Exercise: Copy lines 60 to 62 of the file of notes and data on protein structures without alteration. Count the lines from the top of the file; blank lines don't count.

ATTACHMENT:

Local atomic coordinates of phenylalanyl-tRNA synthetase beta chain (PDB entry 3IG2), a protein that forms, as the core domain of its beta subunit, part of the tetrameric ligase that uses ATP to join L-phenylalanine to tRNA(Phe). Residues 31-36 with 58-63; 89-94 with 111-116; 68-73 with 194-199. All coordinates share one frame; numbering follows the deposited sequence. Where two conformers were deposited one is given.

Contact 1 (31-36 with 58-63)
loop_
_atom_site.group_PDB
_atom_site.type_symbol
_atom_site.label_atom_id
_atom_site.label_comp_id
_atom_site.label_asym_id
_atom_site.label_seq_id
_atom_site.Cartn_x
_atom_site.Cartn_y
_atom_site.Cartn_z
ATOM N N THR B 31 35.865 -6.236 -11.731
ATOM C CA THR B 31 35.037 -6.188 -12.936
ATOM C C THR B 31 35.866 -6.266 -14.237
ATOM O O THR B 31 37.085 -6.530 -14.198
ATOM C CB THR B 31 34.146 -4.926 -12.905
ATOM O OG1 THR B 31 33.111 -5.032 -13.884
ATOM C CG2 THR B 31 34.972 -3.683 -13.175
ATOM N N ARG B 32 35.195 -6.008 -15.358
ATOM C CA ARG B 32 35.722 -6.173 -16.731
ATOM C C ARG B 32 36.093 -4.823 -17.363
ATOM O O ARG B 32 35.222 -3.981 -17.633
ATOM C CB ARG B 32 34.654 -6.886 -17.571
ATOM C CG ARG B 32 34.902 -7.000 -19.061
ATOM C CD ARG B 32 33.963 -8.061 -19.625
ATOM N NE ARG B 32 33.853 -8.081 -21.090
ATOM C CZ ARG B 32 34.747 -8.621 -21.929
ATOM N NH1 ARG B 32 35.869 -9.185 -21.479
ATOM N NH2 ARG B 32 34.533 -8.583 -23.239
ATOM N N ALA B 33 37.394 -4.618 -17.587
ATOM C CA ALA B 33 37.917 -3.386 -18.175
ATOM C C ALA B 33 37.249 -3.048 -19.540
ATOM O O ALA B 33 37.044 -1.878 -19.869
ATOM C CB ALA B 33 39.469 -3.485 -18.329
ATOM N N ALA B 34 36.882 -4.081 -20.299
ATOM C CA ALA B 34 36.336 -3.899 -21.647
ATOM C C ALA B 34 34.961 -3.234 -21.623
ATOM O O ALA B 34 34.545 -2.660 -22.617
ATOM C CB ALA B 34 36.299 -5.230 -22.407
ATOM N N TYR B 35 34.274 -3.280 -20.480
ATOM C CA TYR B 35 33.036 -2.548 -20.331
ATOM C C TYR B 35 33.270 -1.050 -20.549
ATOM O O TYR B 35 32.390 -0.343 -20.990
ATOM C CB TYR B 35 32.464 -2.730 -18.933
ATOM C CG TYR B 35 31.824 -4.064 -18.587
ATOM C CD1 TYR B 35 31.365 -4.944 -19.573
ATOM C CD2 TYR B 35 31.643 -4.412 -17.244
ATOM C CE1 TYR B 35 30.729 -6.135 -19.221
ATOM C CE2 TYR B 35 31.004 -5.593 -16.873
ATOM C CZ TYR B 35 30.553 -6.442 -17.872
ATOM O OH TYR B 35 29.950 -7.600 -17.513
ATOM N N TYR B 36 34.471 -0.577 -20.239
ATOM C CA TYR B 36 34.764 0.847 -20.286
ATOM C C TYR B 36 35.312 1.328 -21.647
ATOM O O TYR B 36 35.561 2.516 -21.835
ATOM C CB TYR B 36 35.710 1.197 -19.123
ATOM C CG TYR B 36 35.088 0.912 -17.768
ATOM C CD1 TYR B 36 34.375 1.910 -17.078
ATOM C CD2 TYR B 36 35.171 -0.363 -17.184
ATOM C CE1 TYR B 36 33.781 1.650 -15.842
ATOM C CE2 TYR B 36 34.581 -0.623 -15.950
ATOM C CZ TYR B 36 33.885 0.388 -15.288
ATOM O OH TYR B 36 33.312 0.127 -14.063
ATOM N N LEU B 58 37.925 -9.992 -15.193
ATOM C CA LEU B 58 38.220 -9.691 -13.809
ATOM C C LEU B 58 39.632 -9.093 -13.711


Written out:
ATOM C CD2 TYR B 36 35.171 -0.363 -17.184
ATOM C CE1 TYR B 36 33.781 1.650 -15.842
ATOM C CE2 TYR B 36 34.581 -0.623 -15.950